And then Peter the Great showed up, along with a period of Latinization. While I have the utmost respect for my Latin brethren there's a lot to be said for not crossing the streams; streams were crossed here, majorly. Latin and French were imported wholesale, and "icons" of God the Father (a theological impossibility!) became prominent. The Russian Church tried to stop the stream of Westernizations, particularly in their art, but they were so disconnected from the Fathers that they could only slap wrists, to no great avail. Icons were bastardized, becoming "Italianized" and looking like pretty European pictures with no spiritual depth. The next few centuries were ones of great decadence and straying from the heights achieved by Rublev and his master, Theophan the Greek. It wasn't until closer to the 20th century that iconography began to return to it's patristic roots.

When it's laid out like that it's very easy to understand why people are so for just copying the models of old: we've only just come out of a period of decadence. But going the opposite way doesn't help anything. The early icons worked because the iconographers were people of prayer who wrote/painted according to Tradition and their  personal experience of God. If the room to personal innovation in respect for Tradition is removed then all that will be left is a lifeless art, devoid of any spiritual value. Copying is not enough. We must strive to express God as we see Him in Tradition.

St. Mary of Egypt, by the hand of George Kordis
Take this icon of Saint Mary of Egypt by Greek master George Kordis as an example. This is obviously not a copy of any pre-existing icon, but a new work. And yet who can honestly tell me that this isn't an icon? It's very much recognizable, just different. The colors are done in an entirely unique way, and the body language is expressive and reverent.  It's a beautiful and dynamic piece that inspires prayer. As a piece of art it achieves it's end: the inflaming of the heart with love for God. It shows the life of the Church.

Sticking to iconographic tradition slavishly will not make a work more of the Spirit, that's being a Pharisee at it's finest. Traditions are not to be a straightjacket for the human spirit, but a fence alongside the edge of a cliff, keeping us safe so we can play on the playground that's inside the fence. Tradition is not a coffin, but a cast for broken bones and hearts. Growth to wholeness, to holiness, is not optional. The cast doesn't mend the bone. It just makes sure the bone grows right.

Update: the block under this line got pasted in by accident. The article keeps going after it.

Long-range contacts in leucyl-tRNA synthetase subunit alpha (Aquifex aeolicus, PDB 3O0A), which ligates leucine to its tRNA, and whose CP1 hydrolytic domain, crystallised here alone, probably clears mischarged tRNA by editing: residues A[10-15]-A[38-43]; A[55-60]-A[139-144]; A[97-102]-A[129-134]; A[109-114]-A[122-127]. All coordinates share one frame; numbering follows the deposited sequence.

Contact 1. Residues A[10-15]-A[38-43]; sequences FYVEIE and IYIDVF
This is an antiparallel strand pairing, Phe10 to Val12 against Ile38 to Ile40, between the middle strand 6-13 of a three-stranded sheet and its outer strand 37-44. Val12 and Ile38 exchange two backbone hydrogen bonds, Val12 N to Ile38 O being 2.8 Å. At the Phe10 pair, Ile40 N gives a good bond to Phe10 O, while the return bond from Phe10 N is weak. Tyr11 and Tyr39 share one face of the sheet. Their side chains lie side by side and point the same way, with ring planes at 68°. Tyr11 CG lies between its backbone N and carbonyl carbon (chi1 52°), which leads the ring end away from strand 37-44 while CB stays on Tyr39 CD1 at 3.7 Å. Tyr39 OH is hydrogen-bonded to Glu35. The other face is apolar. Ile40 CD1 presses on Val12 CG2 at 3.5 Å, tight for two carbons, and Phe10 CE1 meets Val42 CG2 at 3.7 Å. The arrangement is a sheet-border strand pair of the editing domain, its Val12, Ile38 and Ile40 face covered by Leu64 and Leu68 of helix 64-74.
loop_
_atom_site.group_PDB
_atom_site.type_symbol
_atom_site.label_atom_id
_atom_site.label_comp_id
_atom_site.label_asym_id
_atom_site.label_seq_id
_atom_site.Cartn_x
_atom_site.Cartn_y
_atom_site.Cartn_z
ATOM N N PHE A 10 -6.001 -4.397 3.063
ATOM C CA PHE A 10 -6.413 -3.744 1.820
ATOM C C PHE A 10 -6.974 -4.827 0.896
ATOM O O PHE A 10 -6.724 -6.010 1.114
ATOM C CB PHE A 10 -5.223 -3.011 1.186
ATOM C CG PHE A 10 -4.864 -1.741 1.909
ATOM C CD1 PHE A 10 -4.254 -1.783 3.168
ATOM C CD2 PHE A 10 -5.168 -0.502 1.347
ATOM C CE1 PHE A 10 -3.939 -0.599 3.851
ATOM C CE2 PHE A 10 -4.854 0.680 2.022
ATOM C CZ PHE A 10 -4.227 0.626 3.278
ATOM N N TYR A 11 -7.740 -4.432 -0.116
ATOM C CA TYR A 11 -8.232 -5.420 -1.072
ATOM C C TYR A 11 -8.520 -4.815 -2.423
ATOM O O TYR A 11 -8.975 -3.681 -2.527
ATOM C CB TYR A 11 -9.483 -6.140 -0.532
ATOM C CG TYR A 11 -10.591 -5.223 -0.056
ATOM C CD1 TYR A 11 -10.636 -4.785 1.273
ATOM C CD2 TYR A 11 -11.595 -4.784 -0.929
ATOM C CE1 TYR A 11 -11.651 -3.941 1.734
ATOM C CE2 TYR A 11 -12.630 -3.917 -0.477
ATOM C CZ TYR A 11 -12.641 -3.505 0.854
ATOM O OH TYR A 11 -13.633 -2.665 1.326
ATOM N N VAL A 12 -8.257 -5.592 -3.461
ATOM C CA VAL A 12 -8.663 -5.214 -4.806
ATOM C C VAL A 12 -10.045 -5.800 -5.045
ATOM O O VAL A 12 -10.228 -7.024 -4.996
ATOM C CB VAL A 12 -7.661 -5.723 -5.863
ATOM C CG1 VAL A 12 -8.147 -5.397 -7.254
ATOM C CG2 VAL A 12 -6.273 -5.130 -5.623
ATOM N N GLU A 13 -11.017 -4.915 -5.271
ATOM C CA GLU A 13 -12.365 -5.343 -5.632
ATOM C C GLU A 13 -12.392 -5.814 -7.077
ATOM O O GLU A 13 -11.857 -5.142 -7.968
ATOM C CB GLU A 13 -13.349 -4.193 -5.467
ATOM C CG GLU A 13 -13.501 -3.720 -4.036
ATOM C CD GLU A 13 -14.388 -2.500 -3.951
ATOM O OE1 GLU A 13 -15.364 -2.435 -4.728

Sunday, January 17, 2016

Earthen Vessels and the Essentials of Christian Prayer

The faith is vanishing. Like it or not church attendance has decreased and those who claim a religion who also claim to be devout has decreased even faster. This isn't something to be disputed, there's plenty of polls to back that claim up, not  to mention that if you think otherwise you've probably been living under a rock. Why? Why has everything been going downhill for us as Christians? There are plenty of reasons that people cite: overall education has been at an all-time low, we're perceived as judgmental pricks, not to mention the uprising of secularism as a major cultural force.

But all of those are just symptoms. They're not the problem.

The problem is that we're not obeying the commandments. God told us that, if we followed Him, He would favor us with the signs, the unavoidable signs, that we are the Orthodox Faith.  You see any mass signs of our favor with God like in the old days? Me neither. We're clearly not following the commandments.

God gave us three commandments: Love God with all your heart, soul, mind, and strength, and love your neighbor as yourself. He also gave a third commandment, a commandment reiterated throughout the New Testament: pray always. Always, always, always, pray! Love of God and neighbor and constant prayer, that's Christianity. How many of us are doing any of these three, really? Especially the last one, prayer, the mother of all virtues as the Fathers of our Catholic Orthodox faith call it. But how are we supposed to do this?

That's where Gabriel Bunge's book, Earthen Vessels, comes in. Father Gabriel Bunge is a Russian Orthodox monk (former Benedictine monk, for all you Catholics who are wary) wrote this excellent guide to prayer based upon the monks from Egypt  such as Anthony the Great and their disciples such as  Basil the Great, Evagrius, Origen, John Cassian, and Benedict. Bunge outlines the basics of what these monks, the ones who perfected our prayer tradition, did to attain such holiness.

Bunge first starts by outlining when the ideal times for prayer are.  The monks of Egypt had three times (and Bunge makes it very clear these are not just for monks). Morning, evening/before bed, and during the night. These three times were considered a kickstart and sustainer for the rest of the prayer throughout the day. Bunge makes it clear that the prayer during the middle of the night needs to be done by everyone, although at different intensities for each person. Prayers are to surround basic aspects of human life, particularly eating and bathing. Fr. Bunge and the Fathers recommend an icon corner in a quiet place in the house, filled with icons, a Bible, a rosary, etc, and to always go to this place when you do your morning, evening, and night prayers.